EDITORIALS>>He's out of here
Early in the week, if you remember, the governor announced that he was switching some $2 million of taxes around among state universities to achieve a couple of things that he and the legislature never got around to doing.
He wanted to reward the doctor at the University of Arkansas for Medical Sciences who told him that he had diabetes and advised him to diet and exercise by settling some $800,000 on the good doctor for an endowed chair in endocrinology so that he could do more obesity research.
Huckabee also wanted to give about $1.2 million to the medical center for what one day may be a cancer research center, if the state can find the other $125 million or so. By announcing before leaving office that he was providing “seed money,” paltry as it was, for what someday could be a world-class cancer institute, the whole project could one day be his legacy, not some future governor who had to find the real money to do it.
The trouble was that both acts were illegal, as his own chief fiscal adviser, many legislators and higher education officials more or less discreetly advised him once he had made the announcement.
You see, the Constitution says that every dime that every state agency spends must first have an appropriation authorizing that money to be spent for that purpose. Otherwise, bureaucrats could spend your taxes on anything they wanted. Instead, there has to be a law first. The legislature passed a couple of thousand appropriations for the current two-year run and Huckabee signed them, but not one of them was for either of those purposes.
The governor said that no matter what his cabinet and legislators said, he had the power to transfer money from projects that were authorized by appropriation acts to projects that were not.
What he wanted to do was release some $2 million for projects at the University of Arkansas at Fayetteville and Little Rock that did have appropriations. But when the University of Arkansas system got the money, it was supposed ignore the projects that were to be funded and instead transfer money from some of its accounts to the medical center for the governor’s projects that had no appropriations. In five days, Huckabee never explained how he and the University of Arkansas could do that legally. He just wanted to do it.
Wednesday, the meek and mild-mannered president of the University of Arkansas, B. Alan Sugg, said the governor surely must know what he was doing but that he would really prefer to wait until the legislature passed specific appropriation bills for those purposes so that everyone would be satisfied that it was legal.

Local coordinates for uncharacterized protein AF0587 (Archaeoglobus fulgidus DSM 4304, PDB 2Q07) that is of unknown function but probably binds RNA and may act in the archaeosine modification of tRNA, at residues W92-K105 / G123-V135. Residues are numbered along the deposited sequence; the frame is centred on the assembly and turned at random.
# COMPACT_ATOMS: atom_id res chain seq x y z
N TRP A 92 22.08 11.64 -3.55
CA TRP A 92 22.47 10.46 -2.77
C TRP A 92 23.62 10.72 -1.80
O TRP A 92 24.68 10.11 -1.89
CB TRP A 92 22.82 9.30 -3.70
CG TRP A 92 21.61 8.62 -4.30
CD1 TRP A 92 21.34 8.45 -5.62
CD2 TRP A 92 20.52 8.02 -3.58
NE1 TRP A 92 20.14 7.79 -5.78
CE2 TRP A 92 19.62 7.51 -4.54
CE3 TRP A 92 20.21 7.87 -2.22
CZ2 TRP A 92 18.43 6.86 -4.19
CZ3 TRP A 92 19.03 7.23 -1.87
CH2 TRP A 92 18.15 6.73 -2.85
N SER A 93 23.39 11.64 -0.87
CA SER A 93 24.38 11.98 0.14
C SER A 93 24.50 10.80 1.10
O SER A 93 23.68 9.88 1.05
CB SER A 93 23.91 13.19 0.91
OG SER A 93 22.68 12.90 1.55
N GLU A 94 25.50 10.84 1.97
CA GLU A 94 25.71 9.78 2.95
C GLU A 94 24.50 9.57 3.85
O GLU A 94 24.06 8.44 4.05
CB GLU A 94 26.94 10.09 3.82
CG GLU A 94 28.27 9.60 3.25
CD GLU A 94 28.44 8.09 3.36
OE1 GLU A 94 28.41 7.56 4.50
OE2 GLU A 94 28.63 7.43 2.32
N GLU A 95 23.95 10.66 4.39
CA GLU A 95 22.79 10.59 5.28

Thursday, the governor exploded. If the University of Arkansas does not want the money, he declared, he would give it to his good friend and chief cheerleader, Lu Hardin, the president of the competing University of Central Arkansas at Conway and to another state agency.
That would show the University of Arkansas. UCA had several appropriations that had not been funded. Hardin said he loved getting the windfall, $621,225, at the end of Huckabee’s reign and that he would consult with his staff about how they should spend it. The appropriation for UCA says the money must be spent for maintenance, equipment and library purchases.
Huckabee proceeded to attack poor Dr. Sugg, whom he accused of backpedaling on what he had told the governor privately, and then delivered a personal screed against one of the numerous members of the legislature and its staff who had said money should not be spent in violation of the Constitution and statutes.
Though it had absolutely nothing to do with the university appropriations, Huckabee asked why no one was objecting to Sen. Percy Malone, D-Arkadelphia, doing business with some government agencies. (They had objected, though the arrangements were perfectly legal.)
We half expected the governor to fire his top cabinet officer, Richard Weiss, for daring to suggest publicly that the governor once again did not know what he was doing and for revealing that the governor never asked him in advance about the fund transfers, although for much of the past 20 years that has been Weiss’ job. Only weeks earlier, Weiss had revealed that Huckabee was not telling the truth about a veto that was being disputed in the campaign for governor.
Maybe we should accept that as the governor’s magnanimous gesture. He did not fire the man who had twice pointed out that the emperor has no clothes. At noon Tuesday, Weiss begins plying his trade for the new governor, Mike Beebe, who we assume will have less need for his frankness.